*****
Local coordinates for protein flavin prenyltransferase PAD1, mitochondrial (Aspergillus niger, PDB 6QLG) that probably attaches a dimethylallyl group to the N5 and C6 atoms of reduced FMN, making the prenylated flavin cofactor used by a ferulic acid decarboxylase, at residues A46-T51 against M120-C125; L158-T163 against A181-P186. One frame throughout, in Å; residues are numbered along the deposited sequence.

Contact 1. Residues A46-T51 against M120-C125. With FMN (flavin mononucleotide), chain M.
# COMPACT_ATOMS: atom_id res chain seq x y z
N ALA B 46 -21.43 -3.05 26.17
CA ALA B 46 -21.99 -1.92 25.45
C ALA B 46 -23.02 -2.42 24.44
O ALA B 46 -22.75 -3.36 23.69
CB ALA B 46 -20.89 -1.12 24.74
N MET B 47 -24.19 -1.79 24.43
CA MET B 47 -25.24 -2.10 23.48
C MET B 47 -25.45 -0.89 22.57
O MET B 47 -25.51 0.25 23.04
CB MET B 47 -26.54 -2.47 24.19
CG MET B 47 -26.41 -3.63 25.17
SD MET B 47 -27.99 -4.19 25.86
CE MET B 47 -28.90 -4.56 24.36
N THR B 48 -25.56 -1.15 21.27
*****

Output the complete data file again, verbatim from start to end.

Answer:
Local coordinates for protein flavin prenyltransferase PAD1, mitochondrial (Aspergillus niger, PDB 6QLG) that probably attaches a dimethylallyl group to the N5 and C6 atoms of reduced FMN, making the prenylated flavin cofactor used by a ferulic acid decarboxylase, at residues A46-T51 against M120-C125; L158-T163 against A181-P186. One frame throughout, in Å; residues are numbered along the deposited sequence.

Contact 1. Residues A46-T51 against M120-C125. With FMN (flavin mononucleotide), chain M.
# COMPACT_ATOMS: atom_id res chain seq x y z
N ALA B 46 -21.43 -3.05 26.17
CA ALA B 46 -21.99 -1.92 25.45
C ALA B 46 -23.02 -2.42 24.44
O ALA B 46 -22.75 -3.36 23.69
CB ALA B 46 -20.89 -1.12 24.74
N MET B 47 -24.19 -1.79 24.43
CA MET B 47 -25.24 -2.10 23.48
C MET B 47 -25.45 -0.89 22.57
O MET B 47 -25.51 0.25 23.04
CB MET B 47 -26.54 -2.47 24.19
CG MET B 47 -26.41 -3.63 25.17
SD MET B 47 -27.99 -4.19 25.86
CE MET B 47 -28.90 -4.56 24.36
N THR B 48 -25.56 -1.15 21.27